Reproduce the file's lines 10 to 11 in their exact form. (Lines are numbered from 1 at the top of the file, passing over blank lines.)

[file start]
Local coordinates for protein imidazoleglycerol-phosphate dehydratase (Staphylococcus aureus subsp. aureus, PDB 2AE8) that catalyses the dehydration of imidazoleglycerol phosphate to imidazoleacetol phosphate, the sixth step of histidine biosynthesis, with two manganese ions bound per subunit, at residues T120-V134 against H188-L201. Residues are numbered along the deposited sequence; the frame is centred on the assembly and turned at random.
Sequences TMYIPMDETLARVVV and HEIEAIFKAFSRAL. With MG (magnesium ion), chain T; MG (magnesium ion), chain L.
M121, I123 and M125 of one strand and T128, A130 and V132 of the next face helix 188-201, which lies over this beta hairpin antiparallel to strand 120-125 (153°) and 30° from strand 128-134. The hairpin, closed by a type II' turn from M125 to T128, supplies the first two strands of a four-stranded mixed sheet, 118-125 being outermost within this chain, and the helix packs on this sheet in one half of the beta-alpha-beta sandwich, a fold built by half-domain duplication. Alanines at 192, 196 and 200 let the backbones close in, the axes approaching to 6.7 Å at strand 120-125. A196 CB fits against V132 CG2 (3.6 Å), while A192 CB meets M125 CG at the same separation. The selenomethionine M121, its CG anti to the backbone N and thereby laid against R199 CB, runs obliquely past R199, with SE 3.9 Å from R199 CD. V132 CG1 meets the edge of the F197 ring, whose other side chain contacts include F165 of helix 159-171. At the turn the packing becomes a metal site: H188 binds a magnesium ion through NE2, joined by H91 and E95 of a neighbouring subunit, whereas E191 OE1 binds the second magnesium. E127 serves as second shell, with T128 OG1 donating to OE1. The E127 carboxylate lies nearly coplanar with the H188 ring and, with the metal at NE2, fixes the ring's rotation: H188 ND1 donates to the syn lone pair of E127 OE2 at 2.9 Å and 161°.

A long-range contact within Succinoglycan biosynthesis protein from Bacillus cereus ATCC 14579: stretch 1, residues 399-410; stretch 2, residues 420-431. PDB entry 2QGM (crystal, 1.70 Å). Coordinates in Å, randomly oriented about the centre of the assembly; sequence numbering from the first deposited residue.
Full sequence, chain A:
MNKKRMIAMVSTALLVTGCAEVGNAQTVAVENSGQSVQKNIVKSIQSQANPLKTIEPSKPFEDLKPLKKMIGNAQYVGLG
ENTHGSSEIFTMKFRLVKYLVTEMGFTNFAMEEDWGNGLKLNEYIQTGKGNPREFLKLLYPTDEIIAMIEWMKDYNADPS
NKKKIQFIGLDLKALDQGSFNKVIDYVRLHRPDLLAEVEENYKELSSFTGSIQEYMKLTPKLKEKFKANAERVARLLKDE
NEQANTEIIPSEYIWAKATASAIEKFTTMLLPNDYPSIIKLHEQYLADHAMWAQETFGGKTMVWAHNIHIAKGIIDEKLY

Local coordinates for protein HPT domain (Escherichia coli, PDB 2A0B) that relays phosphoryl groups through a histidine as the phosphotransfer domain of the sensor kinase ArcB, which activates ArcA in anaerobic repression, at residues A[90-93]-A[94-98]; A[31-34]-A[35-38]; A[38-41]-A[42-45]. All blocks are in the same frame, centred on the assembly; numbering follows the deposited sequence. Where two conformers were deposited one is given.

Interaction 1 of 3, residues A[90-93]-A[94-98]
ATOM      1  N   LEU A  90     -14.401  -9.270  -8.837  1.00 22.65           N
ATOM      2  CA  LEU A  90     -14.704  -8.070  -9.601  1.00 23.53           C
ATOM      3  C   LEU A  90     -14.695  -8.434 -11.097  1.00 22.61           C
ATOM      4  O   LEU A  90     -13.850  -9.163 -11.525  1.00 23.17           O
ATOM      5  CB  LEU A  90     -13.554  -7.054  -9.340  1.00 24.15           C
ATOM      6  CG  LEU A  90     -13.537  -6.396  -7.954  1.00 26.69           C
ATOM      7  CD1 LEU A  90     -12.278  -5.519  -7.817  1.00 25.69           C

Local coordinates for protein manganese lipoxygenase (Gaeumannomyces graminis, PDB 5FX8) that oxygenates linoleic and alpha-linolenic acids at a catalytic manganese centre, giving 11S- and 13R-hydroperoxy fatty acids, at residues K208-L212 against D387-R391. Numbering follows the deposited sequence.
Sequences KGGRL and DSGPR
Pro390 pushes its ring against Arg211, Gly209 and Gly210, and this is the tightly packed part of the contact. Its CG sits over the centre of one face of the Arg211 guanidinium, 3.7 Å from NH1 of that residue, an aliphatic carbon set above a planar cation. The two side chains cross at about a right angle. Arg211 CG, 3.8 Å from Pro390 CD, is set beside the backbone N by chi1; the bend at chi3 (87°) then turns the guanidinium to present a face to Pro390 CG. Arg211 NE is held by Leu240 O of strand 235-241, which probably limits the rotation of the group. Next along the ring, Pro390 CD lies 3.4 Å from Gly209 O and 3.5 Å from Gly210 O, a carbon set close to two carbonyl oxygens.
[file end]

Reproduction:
Local coordinates for protein HPT domain (Escherichia coli, PDB 2A0B) that relays phosphoryl groups through a histidine as the phosphotransfer domain of the sensor kinase ArcB, which activates ArcA in anaerobic repression, at residues A[90-93]-A[94-98]; A[31-34]-A[35-38]; A[38-41]-A[42-45]. All blocks are in the same frame, centred on the assembly; numbering follows the deposited sequence. Where two conformers were deposited one is given.

Interaction 1 of 3, residues A[90-93]-A[94-98]